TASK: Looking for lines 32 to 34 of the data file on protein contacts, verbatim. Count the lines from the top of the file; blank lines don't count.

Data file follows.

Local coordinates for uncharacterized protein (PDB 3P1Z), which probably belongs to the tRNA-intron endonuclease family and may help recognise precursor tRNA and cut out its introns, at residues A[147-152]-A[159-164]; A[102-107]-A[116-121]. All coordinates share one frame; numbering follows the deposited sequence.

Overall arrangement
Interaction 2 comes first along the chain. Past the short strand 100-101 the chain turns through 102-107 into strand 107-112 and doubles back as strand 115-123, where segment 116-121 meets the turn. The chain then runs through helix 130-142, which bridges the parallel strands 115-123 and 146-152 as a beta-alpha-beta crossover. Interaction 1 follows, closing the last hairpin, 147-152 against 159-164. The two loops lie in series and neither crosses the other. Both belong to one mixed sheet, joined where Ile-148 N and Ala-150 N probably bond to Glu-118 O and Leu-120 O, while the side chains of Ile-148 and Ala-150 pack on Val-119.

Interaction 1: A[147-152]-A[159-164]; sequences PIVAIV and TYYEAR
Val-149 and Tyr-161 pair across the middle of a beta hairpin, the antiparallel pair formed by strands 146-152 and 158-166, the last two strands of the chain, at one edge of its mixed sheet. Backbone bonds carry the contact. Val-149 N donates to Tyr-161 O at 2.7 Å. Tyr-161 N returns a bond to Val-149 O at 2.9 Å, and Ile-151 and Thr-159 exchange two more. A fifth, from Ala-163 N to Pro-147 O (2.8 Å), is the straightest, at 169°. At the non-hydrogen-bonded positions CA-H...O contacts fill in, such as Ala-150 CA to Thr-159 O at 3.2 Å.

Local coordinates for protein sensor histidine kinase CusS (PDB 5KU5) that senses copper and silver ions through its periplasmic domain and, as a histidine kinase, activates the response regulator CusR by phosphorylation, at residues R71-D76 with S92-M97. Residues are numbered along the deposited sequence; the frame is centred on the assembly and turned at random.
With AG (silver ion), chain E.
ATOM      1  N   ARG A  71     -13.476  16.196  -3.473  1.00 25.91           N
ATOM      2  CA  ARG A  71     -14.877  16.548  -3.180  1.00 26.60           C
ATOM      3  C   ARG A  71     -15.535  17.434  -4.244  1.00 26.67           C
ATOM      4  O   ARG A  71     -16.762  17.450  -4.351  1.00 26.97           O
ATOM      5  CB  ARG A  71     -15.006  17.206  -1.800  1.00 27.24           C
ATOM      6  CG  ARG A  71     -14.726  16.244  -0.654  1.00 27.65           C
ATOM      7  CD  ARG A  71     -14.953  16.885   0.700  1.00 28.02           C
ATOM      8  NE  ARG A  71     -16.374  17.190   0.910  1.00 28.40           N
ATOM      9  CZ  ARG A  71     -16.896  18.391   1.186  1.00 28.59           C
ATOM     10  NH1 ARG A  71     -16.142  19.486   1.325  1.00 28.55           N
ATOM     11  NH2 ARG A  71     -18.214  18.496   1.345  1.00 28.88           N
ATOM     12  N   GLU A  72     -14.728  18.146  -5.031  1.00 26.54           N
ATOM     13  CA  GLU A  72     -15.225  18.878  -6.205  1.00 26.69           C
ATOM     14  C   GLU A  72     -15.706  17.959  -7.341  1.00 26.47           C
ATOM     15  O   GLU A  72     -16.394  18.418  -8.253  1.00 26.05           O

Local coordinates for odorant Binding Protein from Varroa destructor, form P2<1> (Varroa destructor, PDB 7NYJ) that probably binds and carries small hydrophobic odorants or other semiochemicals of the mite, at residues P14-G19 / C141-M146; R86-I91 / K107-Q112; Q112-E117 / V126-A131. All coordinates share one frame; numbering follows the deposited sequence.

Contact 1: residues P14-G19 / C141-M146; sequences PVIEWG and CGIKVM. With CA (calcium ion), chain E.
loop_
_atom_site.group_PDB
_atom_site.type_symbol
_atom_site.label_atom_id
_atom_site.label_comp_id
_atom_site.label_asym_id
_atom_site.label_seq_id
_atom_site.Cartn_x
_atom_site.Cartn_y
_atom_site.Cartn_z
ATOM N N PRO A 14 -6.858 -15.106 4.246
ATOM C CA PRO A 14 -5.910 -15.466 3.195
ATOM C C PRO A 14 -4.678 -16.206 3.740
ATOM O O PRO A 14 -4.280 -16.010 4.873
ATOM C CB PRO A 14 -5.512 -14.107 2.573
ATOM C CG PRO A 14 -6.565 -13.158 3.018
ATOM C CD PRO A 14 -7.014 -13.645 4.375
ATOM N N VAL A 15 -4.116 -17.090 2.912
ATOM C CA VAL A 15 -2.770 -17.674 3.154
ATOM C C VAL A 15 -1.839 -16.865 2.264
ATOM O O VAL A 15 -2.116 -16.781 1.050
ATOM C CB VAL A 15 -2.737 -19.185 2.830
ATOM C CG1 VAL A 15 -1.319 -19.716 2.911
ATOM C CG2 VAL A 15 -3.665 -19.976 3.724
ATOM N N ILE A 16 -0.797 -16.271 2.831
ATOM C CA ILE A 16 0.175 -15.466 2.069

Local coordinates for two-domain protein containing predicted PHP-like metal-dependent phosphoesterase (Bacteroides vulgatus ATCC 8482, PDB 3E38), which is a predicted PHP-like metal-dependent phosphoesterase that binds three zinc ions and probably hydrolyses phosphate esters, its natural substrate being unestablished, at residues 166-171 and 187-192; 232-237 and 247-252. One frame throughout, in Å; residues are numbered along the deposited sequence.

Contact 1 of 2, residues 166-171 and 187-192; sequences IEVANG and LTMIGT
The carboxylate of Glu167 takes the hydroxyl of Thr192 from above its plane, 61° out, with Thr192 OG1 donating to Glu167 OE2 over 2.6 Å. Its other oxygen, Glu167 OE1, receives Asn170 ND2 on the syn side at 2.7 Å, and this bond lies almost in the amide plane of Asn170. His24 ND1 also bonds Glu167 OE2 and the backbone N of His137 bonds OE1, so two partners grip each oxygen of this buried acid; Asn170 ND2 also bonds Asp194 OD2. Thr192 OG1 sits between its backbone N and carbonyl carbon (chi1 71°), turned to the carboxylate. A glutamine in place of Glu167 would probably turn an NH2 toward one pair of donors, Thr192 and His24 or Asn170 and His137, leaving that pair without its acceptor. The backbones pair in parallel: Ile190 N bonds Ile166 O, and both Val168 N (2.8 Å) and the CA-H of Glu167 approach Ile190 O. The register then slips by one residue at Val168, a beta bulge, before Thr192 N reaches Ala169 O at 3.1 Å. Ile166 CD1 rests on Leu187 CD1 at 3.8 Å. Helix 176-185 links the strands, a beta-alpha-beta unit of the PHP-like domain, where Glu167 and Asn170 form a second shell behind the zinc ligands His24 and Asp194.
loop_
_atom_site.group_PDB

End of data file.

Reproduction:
_atom_site.Cartn_x
_atom_site.Cartn_y
_atom_site.Cartn_z